I want everyone to know that it took *all* of my reading willpower not to skip ahead in this book. The story was so serpentine and tense that I could hardly stand the suspense. I hate it when that happens. OK, not really. I loved it. Very well done psychological thriller that to me was a cross between GONE GIRL and THE WOMAN IN THE WINDOW (A. J. Finn). I took off 1/2 star as I started getting a little confused and off-balance, but then maybe that was the author's goal. I also felt it got a littl I want everyone to know that it took *all* of my reading willpower not to skip ahead in this book. The story was so serpentine and tense that I could hardly stand the suspense. I hate it when that happens. OK, not really. I loved it. Very well done psychological thriller that to me was a cross between GONE GIRL and THE WOMAN IN THE WINDOW (A. J. Finn). I took off 1/2 star as I started getting a little confused and off-balance, but then maybe that was the author's goal. I also felt it got a little too long in parts, but other than that it's a solid 4.5 star psychological thriller.Thanks to the publisher for the advance reading copy.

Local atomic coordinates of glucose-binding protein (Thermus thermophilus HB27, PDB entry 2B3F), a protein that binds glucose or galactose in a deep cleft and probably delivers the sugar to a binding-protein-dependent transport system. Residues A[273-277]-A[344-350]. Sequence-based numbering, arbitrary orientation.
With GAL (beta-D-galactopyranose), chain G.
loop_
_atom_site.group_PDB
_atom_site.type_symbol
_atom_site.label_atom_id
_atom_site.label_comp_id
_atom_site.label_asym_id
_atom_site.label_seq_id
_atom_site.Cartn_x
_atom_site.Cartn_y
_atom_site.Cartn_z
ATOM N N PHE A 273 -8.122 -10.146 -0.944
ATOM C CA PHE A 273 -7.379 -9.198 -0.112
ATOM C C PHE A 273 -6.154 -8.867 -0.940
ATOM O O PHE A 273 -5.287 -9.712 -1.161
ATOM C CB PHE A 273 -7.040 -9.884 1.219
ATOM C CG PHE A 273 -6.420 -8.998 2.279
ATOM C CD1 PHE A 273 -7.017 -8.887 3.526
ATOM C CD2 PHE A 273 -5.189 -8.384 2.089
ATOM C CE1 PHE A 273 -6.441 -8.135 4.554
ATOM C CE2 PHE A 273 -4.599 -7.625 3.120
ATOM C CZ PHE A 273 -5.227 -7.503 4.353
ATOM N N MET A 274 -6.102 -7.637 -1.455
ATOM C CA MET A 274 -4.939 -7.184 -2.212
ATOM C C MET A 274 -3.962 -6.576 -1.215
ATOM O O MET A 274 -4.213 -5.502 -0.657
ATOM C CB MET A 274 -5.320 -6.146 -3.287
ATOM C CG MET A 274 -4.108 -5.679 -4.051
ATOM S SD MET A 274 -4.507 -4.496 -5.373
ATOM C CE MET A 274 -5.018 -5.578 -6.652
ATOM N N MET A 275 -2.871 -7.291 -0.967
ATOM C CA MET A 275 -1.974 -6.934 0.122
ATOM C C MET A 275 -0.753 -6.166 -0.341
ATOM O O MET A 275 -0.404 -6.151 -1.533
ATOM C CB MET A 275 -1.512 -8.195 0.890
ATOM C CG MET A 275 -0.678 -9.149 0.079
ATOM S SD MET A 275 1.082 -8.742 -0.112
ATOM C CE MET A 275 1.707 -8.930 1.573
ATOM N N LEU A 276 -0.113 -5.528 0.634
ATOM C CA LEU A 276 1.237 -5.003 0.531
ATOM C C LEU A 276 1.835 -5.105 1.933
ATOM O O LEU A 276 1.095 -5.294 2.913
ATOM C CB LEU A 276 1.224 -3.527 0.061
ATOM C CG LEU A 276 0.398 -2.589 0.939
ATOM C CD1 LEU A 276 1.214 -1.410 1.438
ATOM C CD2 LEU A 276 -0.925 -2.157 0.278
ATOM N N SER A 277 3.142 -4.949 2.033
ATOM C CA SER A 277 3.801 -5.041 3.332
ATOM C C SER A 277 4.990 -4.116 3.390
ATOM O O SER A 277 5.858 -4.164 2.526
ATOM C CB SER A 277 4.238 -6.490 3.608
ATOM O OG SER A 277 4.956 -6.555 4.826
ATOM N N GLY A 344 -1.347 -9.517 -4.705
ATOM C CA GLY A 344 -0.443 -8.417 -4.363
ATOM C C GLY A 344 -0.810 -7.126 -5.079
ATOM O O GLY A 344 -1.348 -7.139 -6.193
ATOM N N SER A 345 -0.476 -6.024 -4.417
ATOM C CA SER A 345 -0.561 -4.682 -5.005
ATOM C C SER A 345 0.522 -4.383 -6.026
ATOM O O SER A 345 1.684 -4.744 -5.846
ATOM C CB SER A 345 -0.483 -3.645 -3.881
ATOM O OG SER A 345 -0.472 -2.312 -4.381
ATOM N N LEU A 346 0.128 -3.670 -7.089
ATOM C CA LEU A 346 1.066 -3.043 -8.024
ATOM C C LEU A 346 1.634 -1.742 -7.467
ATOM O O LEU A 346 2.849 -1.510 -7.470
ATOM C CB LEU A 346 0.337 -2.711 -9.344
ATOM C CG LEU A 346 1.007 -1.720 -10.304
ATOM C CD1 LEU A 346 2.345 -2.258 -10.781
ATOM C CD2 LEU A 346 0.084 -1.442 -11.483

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  • Linda grimes
    January 1, 1970
    Trust Me is one of the best psychological thrillers I have ever read - and I have read hundreds. You are easily sucked into the story of a woman accused of killing her child. Did she or didn't she? You won't know until the last pages, and you will find your opinion of her guilt change several times during the story. Read this book when you have some free time; otherwise you might play hooky, burn your dinner or lose a whole night of sleep. You won't be able to put this book down. Great book!
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  • Alison
    January 1, 1970